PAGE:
NEW YORK – While the holiday season is generally expected to drum up cheer, retail stocks may not join the party this year.
With U.S. consumers expected to keep a much tighter rein on expenses, retail companies are looking at a rather gloomy holiday season and overall fourth quarter.
One of the retail gauges — the Standard & Poor's retail index (search) — may log its first fourth-quarter decline in nine years, which analysts warn can only be avoided by a warmer-than-usual winter, an easing of crude prices or heightened innovation from retailers.
"If we saw a milder winter, or a reduction in energy prices and commodity prices, that will certainly increase the consumers' discretionary income and spur interest in retail stocks," said Larry Peruzzi, a senior equity trader at The Boston Co. Asset Management. "Retailers need to be more creative in figuring out ways to bring consumers back into the stores."
When September retail sales were reported earlier this month, chains that sell gasoline, including Wal-Mart Stores Inc. (WMT) and Costco Wholesale Corp. (COST), posted better-than-expected sales growth. But several apparel retailers and department stores missed forecasts, and some trimmed profit forecasts as heavy markdowns eroded margins.
"Retailers are caught in a 'Catch-22' situation," said Britt Beemer, head of America's Research Group, which tracks consumer trends. "Their costs, such as transportation costs, are going up and this is not going to change in the short term. Meanwhile, their consumers are going to be extremely deal focused."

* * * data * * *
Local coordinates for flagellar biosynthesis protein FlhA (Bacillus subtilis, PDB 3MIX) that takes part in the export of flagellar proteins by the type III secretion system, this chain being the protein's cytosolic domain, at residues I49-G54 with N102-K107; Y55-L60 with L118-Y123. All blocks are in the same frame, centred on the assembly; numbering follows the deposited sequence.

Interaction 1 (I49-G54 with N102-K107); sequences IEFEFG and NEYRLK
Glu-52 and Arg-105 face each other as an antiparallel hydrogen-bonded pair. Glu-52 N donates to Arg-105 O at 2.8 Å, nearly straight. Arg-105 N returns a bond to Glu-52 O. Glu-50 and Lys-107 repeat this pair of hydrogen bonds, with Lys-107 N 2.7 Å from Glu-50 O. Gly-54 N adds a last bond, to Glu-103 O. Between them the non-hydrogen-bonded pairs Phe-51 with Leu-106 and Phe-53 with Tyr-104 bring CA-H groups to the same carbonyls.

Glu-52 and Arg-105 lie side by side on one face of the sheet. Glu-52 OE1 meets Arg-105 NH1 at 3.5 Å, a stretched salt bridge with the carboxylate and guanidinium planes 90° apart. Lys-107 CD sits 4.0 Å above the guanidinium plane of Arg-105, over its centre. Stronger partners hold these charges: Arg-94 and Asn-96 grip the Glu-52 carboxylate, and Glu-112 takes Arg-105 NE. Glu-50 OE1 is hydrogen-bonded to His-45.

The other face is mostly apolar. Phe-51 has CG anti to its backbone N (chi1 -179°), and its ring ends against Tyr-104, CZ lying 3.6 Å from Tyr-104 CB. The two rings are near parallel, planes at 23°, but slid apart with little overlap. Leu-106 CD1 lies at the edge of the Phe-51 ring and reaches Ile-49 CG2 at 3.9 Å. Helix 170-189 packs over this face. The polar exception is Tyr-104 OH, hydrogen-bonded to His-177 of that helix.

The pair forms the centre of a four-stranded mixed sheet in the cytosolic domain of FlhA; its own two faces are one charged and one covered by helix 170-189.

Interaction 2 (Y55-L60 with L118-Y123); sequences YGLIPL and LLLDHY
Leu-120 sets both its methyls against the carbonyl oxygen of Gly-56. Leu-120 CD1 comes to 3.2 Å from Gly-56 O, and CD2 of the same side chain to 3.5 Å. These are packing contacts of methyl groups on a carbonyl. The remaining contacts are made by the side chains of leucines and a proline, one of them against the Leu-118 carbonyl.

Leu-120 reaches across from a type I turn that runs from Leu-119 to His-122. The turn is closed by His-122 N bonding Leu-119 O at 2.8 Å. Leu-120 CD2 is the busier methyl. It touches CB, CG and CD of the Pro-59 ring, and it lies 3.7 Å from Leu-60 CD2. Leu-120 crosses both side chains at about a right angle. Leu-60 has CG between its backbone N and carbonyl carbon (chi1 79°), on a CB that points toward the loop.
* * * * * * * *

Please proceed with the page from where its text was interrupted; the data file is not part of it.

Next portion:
If retailers don't offer strong incentives to consumers during the holiday season, Beemer expects markdowns of as much as 60 percent to 70 percent after Christmas.
Meanwhile, cost pressures persist. In a recent earnings conference call, warehouse operator Costco Wholesale Corp.'s chief financial officer said that manufacturers are no longer discussing price increases for their products with the company and are simply announcing the price hikes to retailers.
"Clearly, I think there's more pressure today," said Richard Galanti, Costco's CFO.
The lackluster performance of the retail stocks is reflected in the 1.5 percent drop in the S&P retail index so far in the current quarter.
The retail gauge has risen an average 16 percent in the fourth quarter over the last eight years, within a range of 1 percent in 2002 to 40 percent in 1998.
If retail stocks do not rebound in the final quarter of 2005, it will be their first fourth-quarter decline since 1996.
Some fund managers are optimistic about a revival in the retail sector simply because they perceive the market as being overly pessimistic, which increases the chances of retailers outperforming expectations.
"Because everyone is expecting a weak Christmas, the market is in for a surprise because I don't think American consumers are going to cut back on spending," said Ted Parrish, a principal at Henssler Asset Management, whose portfolio includes shares of discount retailer Target Corp. (TGT) and drugstore chain Walgreen Co. (WAG).
Most analysts still expect a decent performance in the upcoming holiday season from Wal-Mart, which has already vowed aggressive discounts, and Target, which is expected to benefit from the trading down of customers accustomed to shopping in luxury stores.
"Retailers that are not catering that well to the middle- and upper-income customers are going to have a tough time," said Bill Dreher, an analyst at Deutsche Bank Securities.